And I have you to thank for that.

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If I'm typing in red, it means I'm being sarcastic. But not this time.

Dark green, on the other hand, is for jokes and irony in general.

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Yeah, I'm not denying that "Thus Spoke Zarathustra" by Nietzsche was an inspiration - it clearly was and probably an important one, but I reckon they have taken quite freely from many sources. And overall, they have done a good job, the writing is good, the story as far as fantasy goes is fairly original.


"Those who look upon gods then say, without even knowing their names, 'He is Fire. She is Dance. He is Destruction. She is Love.' So, to reply to your statement, they do not call themselves gods. Everyone else does, though, everyone who beholds them."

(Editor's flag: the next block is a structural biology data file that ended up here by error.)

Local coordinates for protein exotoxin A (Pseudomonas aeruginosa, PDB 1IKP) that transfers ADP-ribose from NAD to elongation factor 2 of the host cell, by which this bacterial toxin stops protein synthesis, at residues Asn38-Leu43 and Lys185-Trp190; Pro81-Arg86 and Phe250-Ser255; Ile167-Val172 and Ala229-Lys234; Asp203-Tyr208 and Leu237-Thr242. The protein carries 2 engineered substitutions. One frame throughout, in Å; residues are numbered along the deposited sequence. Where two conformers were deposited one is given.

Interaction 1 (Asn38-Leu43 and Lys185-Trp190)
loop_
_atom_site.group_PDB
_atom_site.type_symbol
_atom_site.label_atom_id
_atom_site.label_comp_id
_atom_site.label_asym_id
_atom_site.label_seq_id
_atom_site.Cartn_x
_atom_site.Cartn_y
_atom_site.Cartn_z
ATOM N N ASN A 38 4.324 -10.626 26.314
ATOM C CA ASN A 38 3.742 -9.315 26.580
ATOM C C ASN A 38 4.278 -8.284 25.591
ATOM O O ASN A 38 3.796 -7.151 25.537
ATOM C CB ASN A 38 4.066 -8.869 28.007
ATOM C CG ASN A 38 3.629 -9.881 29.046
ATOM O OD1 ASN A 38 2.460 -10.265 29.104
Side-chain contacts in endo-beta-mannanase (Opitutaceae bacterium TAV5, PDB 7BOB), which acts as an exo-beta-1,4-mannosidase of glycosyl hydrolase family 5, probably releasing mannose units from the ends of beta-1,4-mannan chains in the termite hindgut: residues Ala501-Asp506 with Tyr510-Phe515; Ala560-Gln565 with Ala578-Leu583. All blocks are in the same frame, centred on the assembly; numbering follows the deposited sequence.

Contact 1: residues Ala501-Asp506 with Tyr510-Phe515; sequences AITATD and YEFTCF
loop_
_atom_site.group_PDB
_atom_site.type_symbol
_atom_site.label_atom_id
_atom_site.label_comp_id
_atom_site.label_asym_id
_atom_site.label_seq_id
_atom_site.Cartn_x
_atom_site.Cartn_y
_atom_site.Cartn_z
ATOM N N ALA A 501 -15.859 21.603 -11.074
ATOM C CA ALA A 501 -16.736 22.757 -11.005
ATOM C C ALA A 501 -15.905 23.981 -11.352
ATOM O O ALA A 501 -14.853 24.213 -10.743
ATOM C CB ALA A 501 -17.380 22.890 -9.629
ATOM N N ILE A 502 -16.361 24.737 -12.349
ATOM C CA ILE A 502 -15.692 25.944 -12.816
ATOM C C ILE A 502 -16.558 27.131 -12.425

"So they play that on their fascist banjos, eh?"
"You choose the wrong adjective."
"You've already used up all the others.”

 

Lord of Light

 

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Who says there are no real god/gods in PoE?

 

All we know is that there are false gods. We have no idea if there is something beyond them outside of the natural order of The Wheel.

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The Gods being synthetic creations of ancient animancers dosen't really affect much I'd think. They still grant boons to followers and can make your existence hell if you cross them.